The Wild Side: The mysterious whip-poor-will
Whip-poor-wills are a fixture of Wisconsin bird life. Recognized by their distinctive call, perhaps second only to that of the loon, whip-poor-wills are readily heard but rarely seen in the Northwoods.
I remember coming up north to camp in the State Forest and hearing the birds singing in the darkness. I have had several people come to me and report that they don’t hear as many whip-poor-wills as they used to, a trend that seems to be supported by our survey information.
Whip-poor-wills are a member of the nightjar, or goatsucker family of birds. The name goatsucker came from a historic misbelief that these birds would drink the milk from goats at night. This probably had its origins in historic Old World folklore; the birds are active only after dark, and have an eerie call. If they found one of these birds, it probably looked very odd, with a very short but wide-opening bill, a large head and large eyes. These features make them look somewhat owl-like. It has very short, very small feet, pretty much useless for walking. Without valid scientific information, it is very easy for people to come to inaccurate conclusions about wildlife.
In fact, whip-poor-wills eat large flying insects like moths, which is the reason for their short, wide bills. You have probably seen their close relatives, the common nighthawks, flying around the bright lights of a gas station or stadium in an urban area. You may have thought they were big bats at first, although they made a sort of buzzy “peent” sound. They are similar in a lot of ways, but nighthawks are crepuscular, meaning they are active at dawn and dusk. Whip-poor-wills are more nocturnal, meaning they are active after dark. Nighthawks do well around people, relying on rooftops for their nesting; whip-poor-wills stay in the woods where there are less people. Both birds eat insects, migrating south for the winter. Both species also sit lengthwise along tree branches, a behavior unique to nightjars.
Whip-poor-wills do not build a nest; they lay their eggs on the ground to hatch them. They synchronize the laying of their eggs with the moon phases, meaning their eggs will hatch 10 days before a full moon. This insures that the parents will have the most available moonlight to allow them to hunt for insects to feed their chicks. Both parents work to raise the young, and the male protects the nest from potential intruders. They only lay two eggs, which has its pros and cons. With only two eggs, it takes less work to lay, hatch, feed and protect them. However, if the population drops, it takes much longer to increase numbers with such low recruitment.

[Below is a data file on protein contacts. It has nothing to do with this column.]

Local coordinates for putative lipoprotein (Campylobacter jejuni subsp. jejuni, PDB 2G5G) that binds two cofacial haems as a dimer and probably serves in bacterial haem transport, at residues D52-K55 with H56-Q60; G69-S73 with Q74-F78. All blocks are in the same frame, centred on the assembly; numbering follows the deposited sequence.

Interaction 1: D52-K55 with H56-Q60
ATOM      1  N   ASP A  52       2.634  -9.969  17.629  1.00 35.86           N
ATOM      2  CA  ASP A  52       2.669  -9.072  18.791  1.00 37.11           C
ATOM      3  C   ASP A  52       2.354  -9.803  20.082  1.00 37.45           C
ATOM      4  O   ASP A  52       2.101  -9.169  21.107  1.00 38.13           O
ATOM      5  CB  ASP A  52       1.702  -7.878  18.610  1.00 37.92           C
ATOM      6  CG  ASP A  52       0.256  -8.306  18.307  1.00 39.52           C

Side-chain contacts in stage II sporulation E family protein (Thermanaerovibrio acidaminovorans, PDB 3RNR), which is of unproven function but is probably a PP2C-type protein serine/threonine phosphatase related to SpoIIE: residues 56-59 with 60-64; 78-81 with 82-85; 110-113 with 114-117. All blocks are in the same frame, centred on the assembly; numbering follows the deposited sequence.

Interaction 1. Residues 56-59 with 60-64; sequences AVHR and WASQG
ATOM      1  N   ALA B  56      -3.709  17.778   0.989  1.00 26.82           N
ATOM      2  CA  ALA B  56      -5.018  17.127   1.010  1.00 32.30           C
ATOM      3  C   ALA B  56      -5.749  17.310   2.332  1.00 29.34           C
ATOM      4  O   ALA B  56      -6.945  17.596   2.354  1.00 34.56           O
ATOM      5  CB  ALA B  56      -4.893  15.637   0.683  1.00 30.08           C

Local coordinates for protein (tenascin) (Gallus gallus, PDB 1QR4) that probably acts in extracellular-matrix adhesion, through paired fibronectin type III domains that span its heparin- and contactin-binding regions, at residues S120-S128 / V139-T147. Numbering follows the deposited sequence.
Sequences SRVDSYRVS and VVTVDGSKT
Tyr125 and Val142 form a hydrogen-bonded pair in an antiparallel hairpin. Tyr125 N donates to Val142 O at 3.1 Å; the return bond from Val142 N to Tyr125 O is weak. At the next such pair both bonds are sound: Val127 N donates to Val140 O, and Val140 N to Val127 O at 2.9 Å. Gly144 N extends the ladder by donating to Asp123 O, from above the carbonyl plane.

Most people who approach me about whip-poor-wills feel their numbers have declined. According to the Wisconsin Breeding Bird Atlas, the bird’s numbers are lower than they were historically. Wisconsin DNR has listed the bird as a “Species of Greatest Conservation Need” due to its decline. There is very little information about this bird, likely because it is so hard to see, find, and study.
Whip-poor-wills seem to use forested, sandy areas. It appears that the birds rely on some kind of young forest for nesting. This is not surprising, as other ground nesting nighttime birds like woodcock do the same. In the Lake Tomahawk Golden-winged Warbler demonstration area, whip-poor-will numbers increased within one year of an aspen timber harvest. This might help explain why, in the span of two generations, the birds seem to be disappearing. They probably boomed after the great cutover, and have begun getting squeezed out as forests have matured across the north.
We have a well-respected secretive bird survey here in Wisconsin that relies on volunteers and public participation. There are defined routes run twice each summer. In addition, bird observations can be reported to e-bird. For more information, go to the Wisconsin Bird Conservation Initiative website, wisconsinbirds.org.
Jeremy Holtz is a wildlife biologist with the Wisconsin DNR in Rhinelander, and writes a weekly column in the Star Journal. To contact him, call (715) 365-8999.